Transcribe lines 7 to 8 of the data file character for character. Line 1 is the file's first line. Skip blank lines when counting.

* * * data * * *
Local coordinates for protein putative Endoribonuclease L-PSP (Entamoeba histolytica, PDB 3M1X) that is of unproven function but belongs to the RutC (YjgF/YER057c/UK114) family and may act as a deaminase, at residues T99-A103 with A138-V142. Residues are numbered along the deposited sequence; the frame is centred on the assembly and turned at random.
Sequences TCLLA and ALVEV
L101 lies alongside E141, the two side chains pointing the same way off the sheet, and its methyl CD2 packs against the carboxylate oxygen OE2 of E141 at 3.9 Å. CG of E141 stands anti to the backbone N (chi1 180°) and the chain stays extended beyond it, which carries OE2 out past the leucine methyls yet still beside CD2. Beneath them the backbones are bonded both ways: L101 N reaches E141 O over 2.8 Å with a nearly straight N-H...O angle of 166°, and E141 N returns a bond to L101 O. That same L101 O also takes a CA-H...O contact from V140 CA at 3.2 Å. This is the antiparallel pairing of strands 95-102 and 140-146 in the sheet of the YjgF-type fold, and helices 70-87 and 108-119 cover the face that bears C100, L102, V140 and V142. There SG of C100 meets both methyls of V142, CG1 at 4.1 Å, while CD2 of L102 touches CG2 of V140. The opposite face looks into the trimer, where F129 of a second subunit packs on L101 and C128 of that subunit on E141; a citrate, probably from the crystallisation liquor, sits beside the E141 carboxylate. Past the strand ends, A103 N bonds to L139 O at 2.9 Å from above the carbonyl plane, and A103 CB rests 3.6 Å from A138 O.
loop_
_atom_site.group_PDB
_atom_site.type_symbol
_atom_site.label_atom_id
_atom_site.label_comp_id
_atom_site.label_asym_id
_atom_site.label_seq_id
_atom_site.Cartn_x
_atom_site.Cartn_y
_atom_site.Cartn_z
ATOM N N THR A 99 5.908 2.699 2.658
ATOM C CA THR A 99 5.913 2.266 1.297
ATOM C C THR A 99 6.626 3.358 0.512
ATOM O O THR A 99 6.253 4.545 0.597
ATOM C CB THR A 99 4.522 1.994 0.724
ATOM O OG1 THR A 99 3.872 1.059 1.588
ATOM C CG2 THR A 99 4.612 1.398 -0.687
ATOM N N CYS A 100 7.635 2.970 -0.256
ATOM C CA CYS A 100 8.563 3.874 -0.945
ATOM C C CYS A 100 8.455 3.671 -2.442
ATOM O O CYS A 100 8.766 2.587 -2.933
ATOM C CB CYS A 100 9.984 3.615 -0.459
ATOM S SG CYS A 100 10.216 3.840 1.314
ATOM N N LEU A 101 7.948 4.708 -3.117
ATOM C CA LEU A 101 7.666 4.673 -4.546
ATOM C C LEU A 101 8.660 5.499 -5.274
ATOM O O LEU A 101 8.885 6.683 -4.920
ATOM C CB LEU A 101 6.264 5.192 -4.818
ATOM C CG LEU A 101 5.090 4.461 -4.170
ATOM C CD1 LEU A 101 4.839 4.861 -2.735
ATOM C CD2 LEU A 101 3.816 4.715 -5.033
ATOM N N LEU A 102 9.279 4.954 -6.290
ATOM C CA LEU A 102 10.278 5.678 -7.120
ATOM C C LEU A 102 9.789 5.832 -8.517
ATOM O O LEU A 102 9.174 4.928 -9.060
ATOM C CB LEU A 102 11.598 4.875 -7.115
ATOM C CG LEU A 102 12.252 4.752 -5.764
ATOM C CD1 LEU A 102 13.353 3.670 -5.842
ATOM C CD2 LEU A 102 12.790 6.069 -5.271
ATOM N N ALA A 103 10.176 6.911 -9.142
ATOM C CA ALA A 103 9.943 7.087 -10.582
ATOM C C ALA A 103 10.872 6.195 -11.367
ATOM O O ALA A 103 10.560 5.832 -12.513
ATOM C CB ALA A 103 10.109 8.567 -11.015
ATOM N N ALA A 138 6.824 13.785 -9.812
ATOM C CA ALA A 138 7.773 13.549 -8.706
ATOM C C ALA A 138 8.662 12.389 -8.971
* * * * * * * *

_atom_site.label_atom_id
_atom_site.label_comp_id